Potsdam Public Library. Christopher Lenney/Watertown Daily Times

POTSDAM — Voters in the Potsdam Public Library District will be asked to fill three trustee seats this fall, with one vacancy and two terms expiring. But what voters won’t see is the annual referendum asking for a budget increase.

Library Director Annie T. Davey said the decision to hold off on elections and to not seek a budget increase came when examining the circumstances of the local economy during the shutdown caused by the COVID-19 pandemic.

“The trustees, when we talked about it at our meeting, they were talking about how a lot of people are out of work right now, a lot of people do not have their normal income, a lot of people are trying to survive on less and it seemed like just absolutely the wrong time to ask people to accept more of a tax increase, so we wanted to do our very small part and not request an increase,” Ms. Davey said. “Our first consideration is we are here for the community and we want to do what the community needs, and, at the moment, that seems like a top priority.”

Ms. Davey said the elections will be for two of the nine trustee seats, now filled by Kathy Love and Maureen Taylor, whose terms are expiring, and for a vacancy that was created in November when Erin Cheney, the board’s former president, stepped down. The current board president is Sandra McCloy.

“In September we are hoping to hold an in-person election at the library as we do every year, but it will only be for trustees and not about any kind of increased budget,” Ms. Davey said.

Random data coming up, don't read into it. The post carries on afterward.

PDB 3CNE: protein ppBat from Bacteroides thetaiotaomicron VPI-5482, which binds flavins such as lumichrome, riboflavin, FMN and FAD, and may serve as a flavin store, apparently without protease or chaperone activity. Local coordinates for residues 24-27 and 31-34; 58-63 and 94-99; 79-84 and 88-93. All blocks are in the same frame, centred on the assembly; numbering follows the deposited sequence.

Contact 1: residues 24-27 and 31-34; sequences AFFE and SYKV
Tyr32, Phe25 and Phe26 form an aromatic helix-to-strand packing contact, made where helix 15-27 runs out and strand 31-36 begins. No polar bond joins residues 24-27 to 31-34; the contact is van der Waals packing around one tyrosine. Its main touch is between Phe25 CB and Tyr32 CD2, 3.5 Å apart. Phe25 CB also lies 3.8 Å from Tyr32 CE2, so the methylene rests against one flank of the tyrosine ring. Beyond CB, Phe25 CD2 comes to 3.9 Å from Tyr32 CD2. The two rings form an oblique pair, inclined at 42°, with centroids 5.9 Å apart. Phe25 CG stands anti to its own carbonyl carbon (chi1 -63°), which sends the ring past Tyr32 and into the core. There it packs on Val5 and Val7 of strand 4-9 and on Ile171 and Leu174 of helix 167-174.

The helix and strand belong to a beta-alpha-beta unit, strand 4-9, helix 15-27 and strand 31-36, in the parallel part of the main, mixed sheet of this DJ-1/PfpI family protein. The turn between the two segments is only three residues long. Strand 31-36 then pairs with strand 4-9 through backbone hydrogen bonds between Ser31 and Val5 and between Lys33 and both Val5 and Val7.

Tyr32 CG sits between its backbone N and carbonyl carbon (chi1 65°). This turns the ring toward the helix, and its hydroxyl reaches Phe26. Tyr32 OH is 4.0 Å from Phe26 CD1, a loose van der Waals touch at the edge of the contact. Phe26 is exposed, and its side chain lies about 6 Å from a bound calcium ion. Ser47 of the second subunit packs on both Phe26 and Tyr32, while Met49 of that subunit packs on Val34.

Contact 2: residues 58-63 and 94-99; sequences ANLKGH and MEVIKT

The proposed increase would have been in line with the last few years — only a few cents of a thousand dollars of taxable property value — but, she said, “just symbolically,” the library did not want to be involved in asking the taxpayers for more money amid the pandemic.

“The idea that if you don’t have financial security, if you don’t know where your next meal is coming from, you’re not thinking about, ‘oh, I should read some non-fiction books,” Ms. Davey said. “It’s beyond consideration if you are struggling to obtain the necessities of life and so that’s kind of the thinking behind not asking for money right now, because we are, as a community, focused on getting back to normal life, making sure we’re not sick, making sure that everyone’s jobs are intact. Those basic necessities are the focus of our community’s efforts right now and we’re not going anywhere either.”

When the COVID-19 pandemic caused communities to shut down, major renovations to the interior of the library were delayed, resulting in the library remaining closed despite the restart of the three-phase construction project scheduled to be completed in September.

“We are here now, and we will be here when everything reopens and be better than ever,” Ms. Davey said. “But at the moment, I think there is more focus, and I think appropriately so, on safety.”

Johnson Newspapers 7.1

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